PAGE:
Excessive heat warnings are becoming routine as California’s hot summer persists, a microcosm of a warming world. Nighttime temperatures in the triple digits haunt hot spots from Death Valley to Arizona.
The natural environment is becoming more combustible, threatening threatening birds and other wildlife in ways not previously understood. The built environment meanwhile exacerbates heat waves, turning playgrounds into dangerous burn zones for children.
UCLA experts can provide insight into the causes and urgent threats of climate change–related heat and fires, along with research into solutions to protect health and wildlife.
Why California’s wildfires are getting so much worse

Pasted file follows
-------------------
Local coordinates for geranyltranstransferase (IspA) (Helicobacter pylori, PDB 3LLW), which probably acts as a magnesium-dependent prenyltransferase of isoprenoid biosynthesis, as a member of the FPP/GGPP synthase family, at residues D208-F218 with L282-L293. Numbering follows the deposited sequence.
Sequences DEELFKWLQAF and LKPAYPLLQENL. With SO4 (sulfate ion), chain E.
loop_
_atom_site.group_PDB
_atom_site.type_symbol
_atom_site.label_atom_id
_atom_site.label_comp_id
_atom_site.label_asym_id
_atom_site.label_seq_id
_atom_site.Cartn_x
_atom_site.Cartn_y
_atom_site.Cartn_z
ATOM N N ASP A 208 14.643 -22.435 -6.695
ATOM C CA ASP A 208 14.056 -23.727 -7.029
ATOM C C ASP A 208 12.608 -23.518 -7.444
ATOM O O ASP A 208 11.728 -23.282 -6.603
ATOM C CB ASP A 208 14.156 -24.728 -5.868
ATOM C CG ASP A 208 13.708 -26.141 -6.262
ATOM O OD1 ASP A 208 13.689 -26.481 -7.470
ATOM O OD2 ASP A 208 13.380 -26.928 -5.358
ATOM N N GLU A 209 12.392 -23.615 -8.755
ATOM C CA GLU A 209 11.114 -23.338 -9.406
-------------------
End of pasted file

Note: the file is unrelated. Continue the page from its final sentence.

McDonald, a distinguished professor of geography with the UCLA Institute of the Environment and Sustainability, is an international authority on climate change, its causes and its environmental and societal impacts. He is the lead author of a recent research paper exploring the factors driving California’s worsening wildfires.
“We’re getting hotter, drier air that makes fires easier to start. It makes the fuel much drier and the fires spread faster. They’re more intense, and they're more difficult to fight. We’re spending a huge amount of money with some unbelievably dedicated and talented people, but that will not be the solution. We’re not going to be able to tamp this down to the levels of burning we saw in the mid- to late-20th century using fire suppression alone.”
The urgent need to cool schools
V. Kelly Turner
Turner, an associate professor of geography and of urban planning at the UCLA Luskin School of Public Affairs, is an expert on the effects of extreme heat. Her opinion piece on heat solutions for California schools was recently published in the Los Angeles Times.